In the early, dark hours of the morning, Leona Pinson’s aunt perched like a doll in the straight chair near Leona’s bed, her short legs dangling. Sometime yesterday, Aunt Sally Pinson had put the sharpest knife they owned under Leona’s bedstead.

“To cut the pain,” she’d said. “An ax blade would do better.”

That knife was not helping Leona much.

When she cried out, her aunt slid down off the chair and went to the bureau where the basin was. She used a milking stool as a step, wrung out a cloth with her stubby fingers, came back to the bed, and hoisted herself up. She started to bathe Leona’s face, but Leona covered her eyes with her hands and turned away. She didn’t want to see Sally’s large head and jutting chin, her bulging eyes, her stunted arms and legs. What if her own baby were born like that as a punishment?

About the author

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At Lemuria Books, Jackson, MS

A seventh-generation Mississippian, I was born in the hill country I write about in Spirit Lamp. The place and the characters ring true for me. I grew up in the household with my maternal grandmother, a terrific storyteller whose tale of her father’s murder figures in the novel.

I sometimes call myself a late-blooming author. I raised my kids as a single mom, taught English and writing to high school students for more than twenty years, wrote late at night in little scraps of time I could steal. I retired to do what I’d always wanted to do–write fiction.

Now I have a collection of short stories to show for it–Crosscurrents and Other Stories–and last year, I was a Mississippi Arts Commission Literary Fellow. I’ve published stories in some good places. “Mating,” a short story, won the Prime Number/Press 53 Short Story Award in 2014. I’m working on another book, a contemporary novel this time, that nags and niggles away at me, keeping me awake nights, with a main character who will not let me go.

I write because I love to do it. Well, that’s not quite true: sometimes I hate it, but I can’t not do it. Maybe I should be satisfied with writing good short stories, keeping up this blog, taking a great workshop now and then, publishing some.

But you know, I want the dream.

So Dream Agent, if you’re out there–and I know you are–how about giving me that call? I’m here. I’ll answer. I’ll work hard. I’ll give you the best book I possibly can.

Sincerely,

Gerry Wilson

phone: xxx-xxx-xxxx

*The “new elements” are the epistolary style and, well, a little humor!

Challenge: Are you searching for an agent? Do you have any tips you would like to share here?

 

 

Blogging 101: Starting New

And why, you may ask–when this blog will celebrate its fifth anniversary in the spring of 2016–would I tackle WordPress’s “Blogging 101” course to start the new year?

The answer? It’s an opportunity to re-visit this blog, to learn some new tricks, and to make these pages stronger and more appealing.

So I thought, Why not?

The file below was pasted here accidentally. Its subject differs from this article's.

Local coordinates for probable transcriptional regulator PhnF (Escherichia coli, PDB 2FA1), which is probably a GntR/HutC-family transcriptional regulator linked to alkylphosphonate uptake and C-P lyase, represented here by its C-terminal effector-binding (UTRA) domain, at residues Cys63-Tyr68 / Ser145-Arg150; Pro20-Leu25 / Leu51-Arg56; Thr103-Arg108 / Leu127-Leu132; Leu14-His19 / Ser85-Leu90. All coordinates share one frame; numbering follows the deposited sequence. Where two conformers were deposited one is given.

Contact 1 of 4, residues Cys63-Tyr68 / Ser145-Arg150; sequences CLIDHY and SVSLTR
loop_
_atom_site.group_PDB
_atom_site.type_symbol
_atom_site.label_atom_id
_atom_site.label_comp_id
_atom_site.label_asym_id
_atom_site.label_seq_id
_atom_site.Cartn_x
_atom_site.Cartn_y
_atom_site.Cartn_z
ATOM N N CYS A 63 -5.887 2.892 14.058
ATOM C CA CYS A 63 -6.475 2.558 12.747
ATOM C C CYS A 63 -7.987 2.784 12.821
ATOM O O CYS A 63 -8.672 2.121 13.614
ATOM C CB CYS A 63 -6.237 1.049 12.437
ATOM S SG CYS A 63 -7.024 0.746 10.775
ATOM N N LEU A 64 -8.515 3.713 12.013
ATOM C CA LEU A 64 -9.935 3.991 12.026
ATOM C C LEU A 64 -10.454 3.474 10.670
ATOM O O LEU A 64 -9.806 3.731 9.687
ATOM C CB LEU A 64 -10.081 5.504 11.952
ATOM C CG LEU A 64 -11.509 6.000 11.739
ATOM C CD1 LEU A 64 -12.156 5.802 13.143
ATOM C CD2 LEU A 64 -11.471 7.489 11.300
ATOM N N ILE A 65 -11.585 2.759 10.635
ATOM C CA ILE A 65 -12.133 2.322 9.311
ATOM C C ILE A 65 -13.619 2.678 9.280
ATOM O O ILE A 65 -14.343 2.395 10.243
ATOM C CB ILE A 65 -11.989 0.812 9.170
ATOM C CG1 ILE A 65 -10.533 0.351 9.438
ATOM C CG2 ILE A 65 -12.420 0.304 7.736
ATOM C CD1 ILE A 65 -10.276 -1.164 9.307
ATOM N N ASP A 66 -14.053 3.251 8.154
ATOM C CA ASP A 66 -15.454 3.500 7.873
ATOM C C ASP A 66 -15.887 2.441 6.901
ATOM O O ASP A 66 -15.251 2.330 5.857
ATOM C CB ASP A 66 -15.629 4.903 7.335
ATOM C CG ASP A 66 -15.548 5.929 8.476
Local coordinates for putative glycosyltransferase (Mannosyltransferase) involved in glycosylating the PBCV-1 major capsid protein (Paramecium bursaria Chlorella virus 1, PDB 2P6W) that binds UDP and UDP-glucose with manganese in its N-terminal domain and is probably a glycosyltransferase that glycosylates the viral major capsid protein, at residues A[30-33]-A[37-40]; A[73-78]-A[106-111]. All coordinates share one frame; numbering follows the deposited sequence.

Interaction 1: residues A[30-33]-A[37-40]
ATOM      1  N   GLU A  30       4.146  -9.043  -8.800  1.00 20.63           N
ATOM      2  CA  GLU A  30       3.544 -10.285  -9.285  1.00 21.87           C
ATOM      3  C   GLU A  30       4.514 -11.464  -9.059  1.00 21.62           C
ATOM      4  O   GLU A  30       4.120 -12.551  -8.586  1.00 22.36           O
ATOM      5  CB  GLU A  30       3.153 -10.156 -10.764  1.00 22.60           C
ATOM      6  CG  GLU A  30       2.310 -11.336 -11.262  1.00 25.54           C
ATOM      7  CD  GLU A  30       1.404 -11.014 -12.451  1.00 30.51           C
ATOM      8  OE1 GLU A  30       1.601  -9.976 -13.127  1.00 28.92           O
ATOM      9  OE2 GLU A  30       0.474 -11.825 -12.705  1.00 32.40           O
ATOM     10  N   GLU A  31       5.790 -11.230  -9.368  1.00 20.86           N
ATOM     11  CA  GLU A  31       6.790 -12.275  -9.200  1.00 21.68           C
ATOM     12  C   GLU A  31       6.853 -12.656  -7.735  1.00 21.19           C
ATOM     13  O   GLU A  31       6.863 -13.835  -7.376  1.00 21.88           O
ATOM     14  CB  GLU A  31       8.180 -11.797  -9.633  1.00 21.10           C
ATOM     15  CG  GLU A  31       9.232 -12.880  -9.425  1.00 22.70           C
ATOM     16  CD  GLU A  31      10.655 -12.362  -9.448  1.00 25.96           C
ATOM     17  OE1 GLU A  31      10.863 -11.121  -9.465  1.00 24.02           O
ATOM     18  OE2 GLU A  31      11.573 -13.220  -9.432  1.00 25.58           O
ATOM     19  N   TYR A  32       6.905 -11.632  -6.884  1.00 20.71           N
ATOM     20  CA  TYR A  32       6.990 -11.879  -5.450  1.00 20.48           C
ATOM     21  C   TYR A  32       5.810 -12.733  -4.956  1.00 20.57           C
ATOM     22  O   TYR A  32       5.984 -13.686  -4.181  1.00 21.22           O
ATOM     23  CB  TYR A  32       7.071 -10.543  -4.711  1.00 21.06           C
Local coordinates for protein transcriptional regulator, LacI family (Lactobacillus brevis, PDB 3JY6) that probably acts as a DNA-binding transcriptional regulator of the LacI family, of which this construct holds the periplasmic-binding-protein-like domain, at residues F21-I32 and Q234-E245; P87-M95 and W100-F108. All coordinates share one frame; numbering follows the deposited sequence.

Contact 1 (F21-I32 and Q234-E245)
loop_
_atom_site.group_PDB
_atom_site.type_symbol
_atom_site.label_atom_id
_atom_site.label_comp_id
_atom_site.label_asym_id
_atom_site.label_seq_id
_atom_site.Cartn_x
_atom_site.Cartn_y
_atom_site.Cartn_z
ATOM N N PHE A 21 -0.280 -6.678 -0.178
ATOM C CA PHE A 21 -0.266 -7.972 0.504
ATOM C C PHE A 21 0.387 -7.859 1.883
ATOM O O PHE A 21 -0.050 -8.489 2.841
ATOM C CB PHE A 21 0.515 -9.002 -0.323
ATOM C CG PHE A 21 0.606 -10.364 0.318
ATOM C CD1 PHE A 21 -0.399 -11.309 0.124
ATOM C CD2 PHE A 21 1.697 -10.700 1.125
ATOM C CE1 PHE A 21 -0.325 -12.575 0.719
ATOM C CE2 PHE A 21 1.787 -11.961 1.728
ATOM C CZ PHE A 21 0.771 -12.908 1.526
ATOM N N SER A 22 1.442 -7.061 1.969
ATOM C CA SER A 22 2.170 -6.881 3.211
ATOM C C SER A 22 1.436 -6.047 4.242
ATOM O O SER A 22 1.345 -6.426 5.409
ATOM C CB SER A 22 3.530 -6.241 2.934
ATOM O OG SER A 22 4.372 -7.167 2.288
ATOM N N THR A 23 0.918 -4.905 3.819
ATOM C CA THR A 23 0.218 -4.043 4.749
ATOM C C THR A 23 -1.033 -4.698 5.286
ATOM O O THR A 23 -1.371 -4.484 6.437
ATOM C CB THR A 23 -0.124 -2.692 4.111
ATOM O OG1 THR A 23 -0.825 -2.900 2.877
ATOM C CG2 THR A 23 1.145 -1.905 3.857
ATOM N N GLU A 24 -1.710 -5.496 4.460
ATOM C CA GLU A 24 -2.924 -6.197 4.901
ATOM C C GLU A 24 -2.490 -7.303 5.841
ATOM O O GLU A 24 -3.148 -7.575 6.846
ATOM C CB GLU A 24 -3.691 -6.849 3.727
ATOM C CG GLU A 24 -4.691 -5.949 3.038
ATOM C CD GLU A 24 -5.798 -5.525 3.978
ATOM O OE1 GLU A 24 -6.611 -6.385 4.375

Because Poor Blog: I have to confess she’s been neglected lately, even after the publication of my short story collection, Crosscurrents and Other Stories. Maintaining the blog is more important than ever, but there are all those other things you have to do when you publish a book, especially  when you publish with a small press, even a really good one like Press 53. You don’t have a publicist, and nobody is handling your marketing or setting up events. (For more on this, see “Great Expectations: Ten Things to Expect When You Launch Your Book.” ) It’s all exciting and fun, but it’s a lot of work.

createstone
Create / Gerry Wilson

And to tell you the truth, the blog was feeling stale. It had become a chore. This blog began in response to a challenge, so I thought maybe a new challenge is what it needs–what I need–to re-engage and find new and refreshing ways to engage you, the reader.

The first assignment for “Blogging 101” is to write this post and think about why I’m here. “Blogging 101” suggests that if I’ve been blogging for a while, now is a good time to re-examine my motives. Here are the suggested questions to address:

  • Why are you blogging publicly, rather than keeping a personal journal?
  • What topics do you think you’ll write about?
  • Who would you love to connect with via your blog?
  • If you blog successfully throughout the next year, what would you hope to have accomplished?

Here goes:

I’m blogging publicly because 1) I don’t enjoy talking (writing) to myself so much;  2) I have something to say; and 3) I want to create a platform for my book and whatever comes after it.

Scraps / Gerry Wilson
Scraps / Gerry Wilson

What will I write about? Certainly some of the same things I’ve written about before: personal experiences,  memories, writing about writing. I will seldom wax political here, not because I don’t have strong opinions, but that’s not the focus of the blog. That won’t change. And maybe there’s something new, something I haven’t explored yet.

I want to connect with anyone who shares my love of books and writing and, well, life.

What do I hope to accomplish? On a practical level, a blog calendar I can stick with and manage without feeling overwhelmed. I’d love a revamped theme/style. I want connection. I want growth.

So here it is: #1 post for “Blogging 101.” The old hand, trying something new. We’ll see how long I last. Hoping for good things!